• Avoid high-risk foods like: undercooked meat, fish, shellfish; unpasteurised milk and milk-based products (yoghurt, cheese and ice cream); and raw foods like salads and uncooked vegetables. Eat only food that is fully cooked and served hot.
  • Be cautious when eating from salad bars and smorgasbords. Don’t eat food from buffets unless you know that the food is fresh and has been kept either hot (above 60°C) or on ice or refrigerated (below 5°C) and has also been protected from insects such as flies.
  • Do not eat food that has been kept at room or outside temperature for long periods or that has been exposed to flies, such as in restaurant buffets, markets and from street vendors.
  • Avoid leafy, cold salads as they are hard to clean and ingredients may have been rinsed with contaminated water.
  • Fruits that you have peeled yourself should be safe; however, do not wash them in the local water after peeling. It's best to avoid fruits you can't peel, like blueberries and strawberries. If you do eat them, make sure you can wash them in clean, safe water first, and dry them thoroughly before eating.
  • Vegetables should be cooked or boiled and served steaming hot.
  • Meats need to be thoroughly cooked. Undercooked pork, in particular, should not be eaten because of the risk of the parasite infection trichinosis.
  • Desserts should be baked and served hot. Condiments, sauces and topping should be consumed only if freshly opened as they can be contaminated if not stored properly.
  • Shellfish may cause hepatitis A infection and in areas with 'red tides' (algal blooms) may also contain poisonous biotoxins. They should be avoided in developing countries and after 'red tides'.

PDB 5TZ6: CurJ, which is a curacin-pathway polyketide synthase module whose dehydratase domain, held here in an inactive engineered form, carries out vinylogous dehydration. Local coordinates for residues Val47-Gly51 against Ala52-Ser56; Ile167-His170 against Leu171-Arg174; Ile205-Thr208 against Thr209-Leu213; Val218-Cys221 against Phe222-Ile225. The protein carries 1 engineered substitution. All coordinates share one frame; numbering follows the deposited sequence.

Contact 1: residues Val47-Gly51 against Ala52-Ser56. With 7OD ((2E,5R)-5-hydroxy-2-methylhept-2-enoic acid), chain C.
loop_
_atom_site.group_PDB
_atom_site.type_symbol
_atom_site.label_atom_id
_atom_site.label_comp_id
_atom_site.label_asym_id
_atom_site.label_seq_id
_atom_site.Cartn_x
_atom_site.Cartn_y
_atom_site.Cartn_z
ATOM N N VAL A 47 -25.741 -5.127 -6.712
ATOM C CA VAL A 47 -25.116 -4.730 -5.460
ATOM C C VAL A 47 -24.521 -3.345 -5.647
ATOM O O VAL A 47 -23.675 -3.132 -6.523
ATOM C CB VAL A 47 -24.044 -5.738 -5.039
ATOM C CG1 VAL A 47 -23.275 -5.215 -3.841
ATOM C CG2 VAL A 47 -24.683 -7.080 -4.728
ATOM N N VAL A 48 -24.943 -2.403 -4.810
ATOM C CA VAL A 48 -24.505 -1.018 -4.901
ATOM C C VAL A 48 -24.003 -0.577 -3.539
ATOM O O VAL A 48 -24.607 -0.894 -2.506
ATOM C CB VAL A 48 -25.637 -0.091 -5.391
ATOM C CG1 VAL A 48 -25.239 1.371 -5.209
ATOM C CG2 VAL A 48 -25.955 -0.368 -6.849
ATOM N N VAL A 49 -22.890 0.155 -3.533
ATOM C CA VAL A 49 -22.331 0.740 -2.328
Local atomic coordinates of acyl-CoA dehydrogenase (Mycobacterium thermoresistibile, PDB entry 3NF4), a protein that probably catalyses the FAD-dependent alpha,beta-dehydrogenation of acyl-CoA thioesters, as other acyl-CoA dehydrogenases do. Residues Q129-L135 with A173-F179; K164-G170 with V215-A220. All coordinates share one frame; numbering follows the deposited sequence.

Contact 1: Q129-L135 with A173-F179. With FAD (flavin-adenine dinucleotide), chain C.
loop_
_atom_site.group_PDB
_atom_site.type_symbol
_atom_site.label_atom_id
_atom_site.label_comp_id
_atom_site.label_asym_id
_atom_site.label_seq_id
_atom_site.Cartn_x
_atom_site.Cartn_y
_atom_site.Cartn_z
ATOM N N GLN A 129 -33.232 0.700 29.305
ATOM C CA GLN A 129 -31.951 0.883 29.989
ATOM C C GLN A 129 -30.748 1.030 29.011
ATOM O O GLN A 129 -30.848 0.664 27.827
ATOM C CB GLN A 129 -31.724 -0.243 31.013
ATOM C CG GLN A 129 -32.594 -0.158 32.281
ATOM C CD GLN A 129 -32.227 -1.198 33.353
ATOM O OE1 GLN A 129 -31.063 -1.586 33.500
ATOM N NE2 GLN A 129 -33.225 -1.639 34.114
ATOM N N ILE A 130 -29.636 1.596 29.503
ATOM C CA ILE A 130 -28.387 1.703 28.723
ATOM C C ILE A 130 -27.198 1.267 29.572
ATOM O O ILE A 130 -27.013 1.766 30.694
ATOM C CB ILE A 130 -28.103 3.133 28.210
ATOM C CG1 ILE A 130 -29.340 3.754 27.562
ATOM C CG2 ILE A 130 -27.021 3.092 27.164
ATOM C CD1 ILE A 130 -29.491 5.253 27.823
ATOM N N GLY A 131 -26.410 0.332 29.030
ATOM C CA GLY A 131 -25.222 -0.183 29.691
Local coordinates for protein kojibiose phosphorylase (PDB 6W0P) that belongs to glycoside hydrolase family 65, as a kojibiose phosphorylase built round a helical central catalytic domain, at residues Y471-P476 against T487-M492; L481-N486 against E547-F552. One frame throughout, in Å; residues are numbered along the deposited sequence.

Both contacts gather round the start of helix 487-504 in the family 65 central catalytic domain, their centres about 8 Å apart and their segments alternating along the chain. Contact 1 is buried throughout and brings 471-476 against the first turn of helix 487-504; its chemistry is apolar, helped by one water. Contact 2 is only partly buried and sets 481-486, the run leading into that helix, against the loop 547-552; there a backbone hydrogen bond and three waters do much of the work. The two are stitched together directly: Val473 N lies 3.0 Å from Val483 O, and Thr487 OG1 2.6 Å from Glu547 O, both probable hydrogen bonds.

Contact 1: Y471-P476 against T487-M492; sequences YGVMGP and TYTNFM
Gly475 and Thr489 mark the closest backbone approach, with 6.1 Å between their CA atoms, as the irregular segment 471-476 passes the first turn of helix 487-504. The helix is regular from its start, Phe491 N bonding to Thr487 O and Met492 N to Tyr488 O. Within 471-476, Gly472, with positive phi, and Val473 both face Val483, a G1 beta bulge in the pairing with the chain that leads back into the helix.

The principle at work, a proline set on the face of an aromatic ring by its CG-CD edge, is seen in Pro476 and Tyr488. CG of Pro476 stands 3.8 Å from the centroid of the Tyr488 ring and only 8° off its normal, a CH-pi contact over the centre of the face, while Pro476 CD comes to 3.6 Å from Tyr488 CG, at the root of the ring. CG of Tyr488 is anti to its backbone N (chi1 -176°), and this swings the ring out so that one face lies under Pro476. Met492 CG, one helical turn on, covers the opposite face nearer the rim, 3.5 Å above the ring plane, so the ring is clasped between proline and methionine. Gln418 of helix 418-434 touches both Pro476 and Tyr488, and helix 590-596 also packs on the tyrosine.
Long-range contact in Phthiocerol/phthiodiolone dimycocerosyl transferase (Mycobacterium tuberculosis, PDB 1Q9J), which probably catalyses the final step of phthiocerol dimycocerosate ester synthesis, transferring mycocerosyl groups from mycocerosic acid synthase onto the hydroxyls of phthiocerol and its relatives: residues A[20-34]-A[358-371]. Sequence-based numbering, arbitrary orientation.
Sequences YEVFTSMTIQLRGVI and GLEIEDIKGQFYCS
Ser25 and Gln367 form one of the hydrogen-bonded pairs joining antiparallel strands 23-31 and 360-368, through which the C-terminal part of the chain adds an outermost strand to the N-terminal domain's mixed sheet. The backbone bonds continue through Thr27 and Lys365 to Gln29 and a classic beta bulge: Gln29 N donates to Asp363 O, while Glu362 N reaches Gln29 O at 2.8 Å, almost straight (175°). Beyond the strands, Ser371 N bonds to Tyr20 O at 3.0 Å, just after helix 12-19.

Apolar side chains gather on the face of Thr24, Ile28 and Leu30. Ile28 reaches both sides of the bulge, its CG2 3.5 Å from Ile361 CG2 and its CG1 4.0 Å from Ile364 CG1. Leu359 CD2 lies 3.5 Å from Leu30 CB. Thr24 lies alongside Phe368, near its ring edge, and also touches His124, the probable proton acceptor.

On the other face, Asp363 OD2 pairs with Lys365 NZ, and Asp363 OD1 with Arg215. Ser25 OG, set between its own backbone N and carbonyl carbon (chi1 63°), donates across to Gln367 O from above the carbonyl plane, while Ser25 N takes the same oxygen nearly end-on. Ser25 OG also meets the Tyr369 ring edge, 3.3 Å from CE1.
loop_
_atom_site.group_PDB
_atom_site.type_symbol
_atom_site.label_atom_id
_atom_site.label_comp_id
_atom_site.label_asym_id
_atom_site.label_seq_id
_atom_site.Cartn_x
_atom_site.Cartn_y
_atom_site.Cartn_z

• Avoid carnivorous reef fish, which may be contaminated with ciguatera toxin, particularly if fish are large or in a known ciguatera area. This toxin causes a serious gastrointestinal and neurological illness.

Drinking water

  • Don’t drink unsafe water – boil it (most effective method), purify it (with pharmacy-bought iodine or chlorine tablets/solutions), or use a reliable filter before you drink it. Alternatively, stick to bottled water. This applies to water for cleaning your teeth and for making ice cubes too. Bringing clear water to a vigorous boil for at least one minute is generally sufficient to eliminate most pathogens, according to the US Centers for Disease Control and Prevention. At high altitudes, however, water boils at a lower temperature so needs to be boiled for longer - at least 3 minutes. Water purifiers, iodine-based tablets or chlorine tablets (available from camping stores) can be used to make water safer; however they may not kill Giardia or amoebic cysts. The use of iodine water-purifying tablets is not advisable if you are pregnant.  Bottled water (making sure that it is a named brand and the seal has not been broken) is generally available at most tourist destinations and this should be consumed in preference to local water. Tap water in many areas is not safe.
  • Avoid brushing your teeth with tap water.